written for The Day

After the 25th anniversary of the fall of Saigon, I went looking for my old prisoner-of-war bracelet. It was tucked in a folder of childhood papers.

The stainless steel band with “Capt. Richard G. Morin, 12-20-68” looks exactly as it did in the early 1970s. The layer of nail polish still protects the black painted letters.

The bracelet cost $5 in 1972. I bought it against my mother’s strong wishes. She told me she thought the bracelets exploited soldiers. Was it respectful, in fact, for a seventh-grader in Shetland sweater and culottes to sport the name of Richard G. Morin to feel closer to the Vietnam tragedy?

I thought so at the time. I worried about Capt. Morin as much as a 13-year-old could about someone she’d never met who was put into a kind of danger she could never imagine.

The name seemed more real than the violent images in Newsweek, Time and Life magazines in the late 1960s and early 1970s. Lying on my stomach on our living room carpet, I saw crying Vietnamese children running from gunfire, close-range executions and the now-famous shot of the Buddhist monk who burned himself to death to protest the war. I remember staring at the picture of the monk for a long time, wondering why dying would make a stronger point than living.

Somewhere in that alien environment, Richard Girard Morin was lost on Dec. 20, 1968. This month I set out to track his fate. The Internet and its endless databases and links make this possible now in a way it never was before.

During the 1968 Christmas season, I was 9, in fourth grade and playing a page in the ballet “The Nutcracker.” Capt. Morin was 24, married and living in Tewksbury, Mass., before he was dispatched to Vietnam.

On Dec. 20, 1968, in a pink velvet tunic and a feathered hat, on the stage of McCarter Theatre in Princeton, N.J., I carried on the chairs for Clara and the Prince. In his battle garb, Capt. Morin of the U.S. Marine Corps climbed into an F4B and with a partner and took off for somewhere in Laos. Seven months after peace talks began in Paris, that day was the first day of his Vietnam tour of duty.

Laos and Cambodia were the scenes of secret wars between the CIA and the North Vietnamese. Without the permission of Congress, President Nixon ordered surveillance and bombing in Laos and Cambodia. Military leaders knew the North Vietnamese and the Viet Cong were hiding supplies there.

In 1968, most Americans had no idea that pilots like Richard Morin were sent to a place like Laos. And when his plane crashed, no one here knew what had happened to him or his partner, Robert Kent, 28, of Dallas, Texas.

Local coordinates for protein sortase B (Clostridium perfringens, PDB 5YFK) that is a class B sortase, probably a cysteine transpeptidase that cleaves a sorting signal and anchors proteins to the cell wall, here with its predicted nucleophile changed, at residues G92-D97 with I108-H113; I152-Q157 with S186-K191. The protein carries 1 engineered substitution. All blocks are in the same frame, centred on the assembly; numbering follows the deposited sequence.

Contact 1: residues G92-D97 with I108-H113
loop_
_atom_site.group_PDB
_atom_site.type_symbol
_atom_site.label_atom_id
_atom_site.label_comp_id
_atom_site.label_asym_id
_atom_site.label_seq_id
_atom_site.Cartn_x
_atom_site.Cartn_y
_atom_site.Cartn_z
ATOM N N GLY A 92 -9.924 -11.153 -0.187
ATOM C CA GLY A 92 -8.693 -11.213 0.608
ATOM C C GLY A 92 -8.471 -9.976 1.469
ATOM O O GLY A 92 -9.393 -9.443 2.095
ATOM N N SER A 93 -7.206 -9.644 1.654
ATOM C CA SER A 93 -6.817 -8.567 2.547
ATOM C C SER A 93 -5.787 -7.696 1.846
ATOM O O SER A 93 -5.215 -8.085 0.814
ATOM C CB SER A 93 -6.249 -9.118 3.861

Both men were listed as missing in action until at least 1973. (In fact, my bracelet is not a POW bracelet; it is an MIA bracelet.) At some point, however, the Vietnamese confirmed that Capt. Morin had died. But his body never was recovered.

When that information had sunk in for just a few days, I found postings, also on the Internet, from a man and a woman, each of whom also owns a bracelet with Capt. Morin’s name on it.

They, too, had wondered about him for a long time and had sought out details in the data banks.

So, now, the question is: of what use was my hope that Capt. Morin had lived? Did it do any good, for him or for myself, to slip on that bracelet four years after he crashed, or to look at his name a hundred times a day for more than a year, hoping he was safe?

It did, though it took a long time to become obvious. Capt. Morin seemed old and mysterious to me at age 13. Now he seems like a young innocent from whom life was stolen. The news photos of the war aren’t as real as the news that the soldier on my bracelet is dead.

I have posted the entire story here because it is not yet available on The Day’s archives. Visit The Day at www.theday.com.


About This Article

This was published in 2000. While working as a staff writer for The Day, I dabbled in first-person column-writing. I explored subjects like teenagers wearing too-long sleeves, research on how people hate to mop and vacuum, and the Vietnam prisioner-of-war bracelet I wore as a middle-school student in the early 1970s. On June 25, another person who wore Capt. Richard G. Morin’s bracelet contacted me. If there are others, get in touch, please.

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